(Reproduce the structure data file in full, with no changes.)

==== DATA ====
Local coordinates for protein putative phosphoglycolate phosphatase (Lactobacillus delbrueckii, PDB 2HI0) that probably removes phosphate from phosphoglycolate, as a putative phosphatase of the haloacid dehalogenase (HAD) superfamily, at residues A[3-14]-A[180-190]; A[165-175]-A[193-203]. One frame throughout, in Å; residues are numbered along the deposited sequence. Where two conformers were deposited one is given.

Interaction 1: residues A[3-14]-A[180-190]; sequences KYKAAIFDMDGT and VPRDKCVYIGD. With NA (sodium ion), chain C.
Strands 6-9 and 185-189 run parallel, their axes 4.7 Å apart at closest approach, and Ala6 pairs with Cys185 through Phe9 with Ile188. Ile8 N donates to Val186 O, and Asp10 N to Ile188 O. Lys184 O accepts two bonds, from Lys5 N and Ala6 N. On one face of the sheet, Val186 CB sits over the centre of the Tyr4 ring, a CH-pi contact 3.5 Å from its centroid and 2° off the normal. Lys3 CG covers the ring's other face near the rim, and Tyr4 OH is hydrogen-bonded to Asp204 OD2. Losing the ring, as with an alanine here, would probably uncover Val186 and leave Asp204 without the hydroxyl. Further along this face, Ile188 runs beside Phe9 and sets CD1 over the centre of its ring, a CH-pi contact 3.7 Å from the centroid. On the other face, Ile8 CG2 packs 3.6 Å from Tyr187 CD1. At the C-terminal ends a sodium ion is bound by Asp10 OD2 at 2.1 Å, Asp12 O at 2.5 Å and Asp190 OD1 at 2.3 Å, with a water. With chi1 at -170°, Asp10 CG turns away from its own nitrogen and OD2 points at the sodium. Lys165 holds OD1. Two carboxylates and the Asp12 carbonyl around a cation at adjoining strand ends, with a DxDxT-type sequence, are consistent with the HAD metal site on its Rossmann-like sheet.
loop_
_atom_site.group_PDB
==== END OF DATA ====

Local coordinates for protein putative phosphoglycolate phosphatase (Lactobacillus delbrueckii, PDB 2HI0) that probably removes phosphate from phosphoglycolate, as a putative phosphatase of the haloacid dehalogenase (HAD) superfamily, at residues A[3-14]-A[180-190]; A[165-175]-A[193-203]. One frame throughout, in Å; residues are numbered along the deposited sequence. Where two conformers were deposited one is given.

Interaction 1: residues A[3-14]-A[180-190]; sequences KYKAAIFDMDGT and VPRDKCVYIGD. With NA (sodium ion), chain C.
Strands 6-9 and 185-189 run parallel, their axes 4.7 Å apart at closest approach, and Ala6 pairs with Cys185 through Phe9 with Ile188. Ile8 N donates to Val186 O, and Asp10 N to Ile188 O. Lys184 O accepts two bonds, from Lys5 N and Ala6 N. On one face of the sheet, Val186 CB sits over the centre of the Tyr4 ring, a CH-pi contact 3.5 Å from its centroid and 2° off the normal. Lys3 CG covers the ring's other face near the rim, and Tyr4 OH is hydrogen-bonded to Asp204 OD2. Losing the ring, as with an alanine here, would probably uncover Val186 and leave Asp204 without the hydroxyl. Further along this face, Ile188 runs beside Phe9 and sets CD1 over the centre of its ring, a CH-pi contact 3.7 Å from the centroid. On the other face, Ile8 CG2 packs 3.6 Å from Tyr187 CD1. At the C-terminal ends a sodium ion is bound by Asp10 OD2 at 2.1 Å, Asp12 O at 2.5 Å and Asp190 OD1 at 2.3 Å, with a water. With chi1 at -170°, Asp10 CG turns away from its own nitrogen and OD2 points at the sodium. Lys165 holds OD1. Two carboxylates and the Asp12 carbonyl around a cation at adjoining strand ends, with a DxDxT-type sequence, are consistent with the HAD metal site on its Rossmann-like sheet.
loop_
_atom_site.group_PDB